Conaway returns to wine country with The Far Side of Eden: New Money, Old Land, and the Battle for Napa Valley. He revisits the influx of vanity growers who have changed the landscape, literally, as hillsides have become eroded and waterways polluted. In an article for the International Migration Review, Philip Martin wrote that Conaway "decries the newcomers' lack of appreciation of agriculture and celebrates the 1990s environmentalists who challenged the newcomers, although he ultimately concludes they went ‘too far.’ Advocates for the environment and those who favored property rights have battled it out in lawsuits, the voting booth, and through the legislative process."
Conaway also notes that while the land in Napa Valley regularly sells for more than two hundred thousand dollars an acre (Coppola paid a record 350 thousand dollars an acre for Cohn Vineyard in Rutherford), and Napa wines fetch high prices, often one hundred dollars a bottle (a six-liter bottle of 1993 Screaming Eagle cabernet was sold at a 2000 charity auction for five hundred thousand dollars), farm workers are the losers. While they earn slightly more per hour working in Napa than in surrounding areas, the cost of living in Napa is so high that many sleep in their cars or camp outside. "Napa, America's agricultural Eden," wrote Martin, "may be the best place to test the proposition that agri-tourism can benefit all parties involved. Migrant farm workers have so far not shared in the benefits of the wine boom of the 1990s."
Library Journal reviewer Mary V. Welk described The Far Side of Eden as an "important and timely exploration of the ramifications of the unbridled power of the rich to do whatever they wish with America's land."
Conaway returns to this basic theme in Vanishing America: In Pursuit of Our Elusive Landscapes. The book includes several essays about places that Conaway considers "physical and spiritual barometers" of the nation's well-being, including Napa Valley, Idaho's Boise River, the Bisti Bandlands of New Mexico, and the Big Piney in Wyoming. It is crucial, Conaway writes, to maintain an attachment to specific sites such as these, because doing so keeps people in touch with the ecological and human history and culture of the area. Wherever he travels, though, Conaway finds overdevelopment and abuse of the land—a situation that threatens to undermine American culture.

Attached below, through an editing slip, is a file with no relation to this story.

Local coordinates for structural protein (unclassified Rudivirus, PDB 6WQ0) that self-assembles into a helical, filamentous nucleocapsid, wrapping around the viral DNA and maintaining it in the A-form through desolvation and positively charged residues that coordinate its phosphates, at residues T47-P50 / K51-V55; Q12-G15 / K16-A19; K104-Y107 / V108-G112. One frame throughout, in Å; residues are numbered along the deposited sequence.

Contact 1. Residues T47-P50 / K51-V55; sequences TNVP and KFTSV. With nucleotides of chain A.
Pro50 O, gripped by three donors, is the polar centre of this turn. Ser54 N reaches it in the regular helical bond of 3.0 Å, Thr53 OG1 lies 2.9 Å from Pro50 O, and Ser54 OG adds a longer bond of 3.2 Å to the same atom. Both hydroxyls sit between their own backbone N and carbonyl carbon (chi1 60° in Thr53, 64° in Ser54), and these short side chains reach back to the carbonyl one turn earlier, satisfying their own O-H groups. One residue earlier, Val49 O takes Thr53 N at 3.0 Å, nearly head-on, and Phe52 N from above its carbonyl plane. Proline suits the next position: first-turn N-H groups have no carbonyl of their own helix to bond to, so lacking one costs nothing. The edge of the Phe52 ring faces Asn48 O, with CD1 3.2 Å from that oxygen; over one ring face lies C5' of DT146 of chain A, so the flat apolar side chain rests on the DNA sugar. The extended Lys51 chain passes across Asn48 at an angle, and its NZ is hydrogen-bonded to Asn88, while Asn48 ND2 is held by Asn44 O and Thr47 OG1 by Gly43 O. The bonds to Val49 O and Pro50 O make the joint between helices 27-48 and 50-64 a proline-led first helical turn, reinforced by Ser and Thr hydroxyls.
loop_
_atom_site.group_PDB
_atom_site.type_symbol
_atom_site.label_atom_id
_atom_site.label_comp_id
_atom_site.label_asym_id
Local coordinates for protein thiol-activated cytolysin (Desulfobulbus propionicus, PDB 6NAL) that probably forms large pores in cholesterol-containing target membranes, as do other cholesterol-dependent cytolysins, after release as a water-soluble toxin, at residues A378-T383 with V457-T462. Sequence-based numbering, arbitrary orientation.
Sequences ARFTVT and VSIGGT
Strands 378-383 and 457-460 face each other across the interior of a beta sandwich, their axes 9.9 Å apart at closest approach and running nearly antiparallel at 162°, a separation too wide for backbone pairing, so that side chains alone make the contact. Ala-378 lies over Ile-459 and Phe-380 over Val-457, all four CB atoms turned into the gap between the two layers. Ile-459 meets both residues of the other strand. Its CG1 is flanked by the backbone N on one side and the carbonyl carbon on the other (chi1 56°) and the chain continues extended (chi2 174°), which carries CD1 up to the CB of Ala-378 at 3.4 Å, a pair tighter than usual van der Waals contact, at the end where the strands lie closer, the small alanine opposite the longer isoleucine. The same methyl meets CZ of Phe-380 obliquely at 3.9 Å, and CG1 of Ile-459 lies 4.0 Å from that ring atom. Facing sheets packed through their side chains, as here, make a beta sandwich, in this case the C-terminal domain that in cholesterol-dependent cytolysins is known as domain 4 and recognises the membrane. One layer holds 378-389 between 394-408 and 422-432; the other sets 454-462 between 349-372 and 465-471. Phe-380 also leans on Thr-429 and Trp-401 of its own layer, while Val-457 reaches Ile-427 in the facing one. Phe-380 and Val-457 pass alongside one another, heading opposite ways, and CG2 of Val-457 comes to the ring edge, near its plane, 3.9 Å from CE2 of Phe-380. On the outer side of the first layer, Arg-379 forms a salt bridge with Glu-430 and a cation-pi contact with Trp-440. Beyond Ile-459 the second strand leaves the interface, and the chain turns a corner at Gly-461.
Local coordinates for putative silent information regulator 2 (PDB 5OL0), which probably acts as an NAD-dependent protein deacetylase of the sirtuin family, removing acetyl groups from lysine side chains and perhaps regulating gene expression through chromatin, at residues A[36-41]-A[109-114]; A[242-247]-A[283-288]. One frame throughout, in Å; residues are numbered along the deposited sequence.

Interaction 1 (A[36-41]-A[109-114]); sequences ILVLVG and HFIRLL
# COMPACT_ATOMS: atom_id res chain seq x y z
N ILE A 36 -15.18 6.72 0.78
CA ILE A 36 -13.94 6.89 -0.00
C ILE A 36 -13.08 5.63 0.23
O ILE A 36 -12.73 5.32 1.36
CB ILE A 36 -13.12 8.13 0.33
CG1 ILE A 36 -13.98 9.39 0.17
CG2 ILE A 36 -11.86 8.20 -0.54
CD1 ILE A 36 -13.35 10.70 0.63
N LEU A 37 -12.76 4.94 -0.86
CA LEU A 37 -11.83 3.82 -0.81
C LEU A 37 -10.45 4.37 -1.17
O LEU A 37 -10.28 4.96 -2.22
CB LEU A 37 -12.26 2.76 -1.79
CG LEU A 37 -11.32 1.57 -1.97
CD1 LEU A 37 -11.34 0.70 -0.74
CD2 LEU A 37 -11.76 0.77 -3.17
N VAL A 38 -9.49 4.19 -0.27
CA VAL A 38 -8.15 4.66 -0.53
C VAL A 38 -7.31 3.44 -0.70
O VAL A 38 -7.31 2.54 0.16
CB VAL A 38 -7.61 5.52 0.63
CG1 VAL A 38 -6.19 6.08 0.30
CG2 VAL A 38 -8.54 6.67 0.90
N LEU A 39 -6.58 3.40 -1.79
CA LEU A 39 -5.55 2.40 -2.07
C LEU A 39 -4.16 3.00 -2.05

A writer for Publishers Weekly hailed Vanishing America as an "entertaining as well as astute" work with a persuasive argument about preservation. On Earth contributor George Black admired the fact that Conaway refrains from oversimplification in the book and "declines to despair," despite the gravity of his thesis. Praising the book's anthropological insights, a writer for Kirkus Reviews found it "deserving a place alongside Steinbeck's Travels with Charley and William Least Heat-Moon's Blue Highways." For Booklist contributor Colleen Mender, Vanishing America is nothing less than an "elegantly written wake-up call to all of us who take our nation for granted."
BIOGRAPHICAL AND CRITICAL SOURCES:
Conaway, James, Memphis Afternoons: A Memoir, Houghton Mifflin (Boston, MA), 1993.
American Studies International, June, 2001, James Deutsch, review of America's Library: The Story of the Library of Congress, 1800-2000, p. 99.
Booklist, November 1, 1995, Gilbert Taylor, review of The Smithsonian: 150 Years of Adventure, Discovery, and Wonder, p. 436; May 15, 2000, Mark Knoblauch, review of America's Library, p. 1703; October 1, 2007, Colleen Mondor, review of Vanishing America: In Pursuit of Our Elusive Landscapes, p. 18.
International Migration Review, fall, 2003, Philip Martin, reviews of The Far Side of Eden: New Money, Old Land, and the Battle for Napa Valley, and Napa: The Story of an American Eden, p. 906.
Kirkus Reviews, August 1, 2002, review of The Far Side of Eden, p. 1088; August 1, 2007, review of Vanishing America.
Library Journal, October 15, 2000, Thomas F. O'Connor, review of America's Library, p. 110; September 1, 2002, Mary V. Welk, review of The Far Side of Eden, p. 200.
OnEarth, January 1, 2008, George Black, review of Vanishing America, p. 55.
People, October 22, 1990, Joyce Wadler, review of Napa, p. 93.
Publishers Weekly, March 22, 1993, review of Memphis Afternoons: A Memoir, p. 64; April 10, 2000, review of America's Library, p. 86; August 26, 2002, review of The Far Side of Eden, p. 58; June 25, 2007, review of Vanishing America, p. 43.
Wines and Vines, November, 1990, Philip Hiaring, review of Napa, p. 62.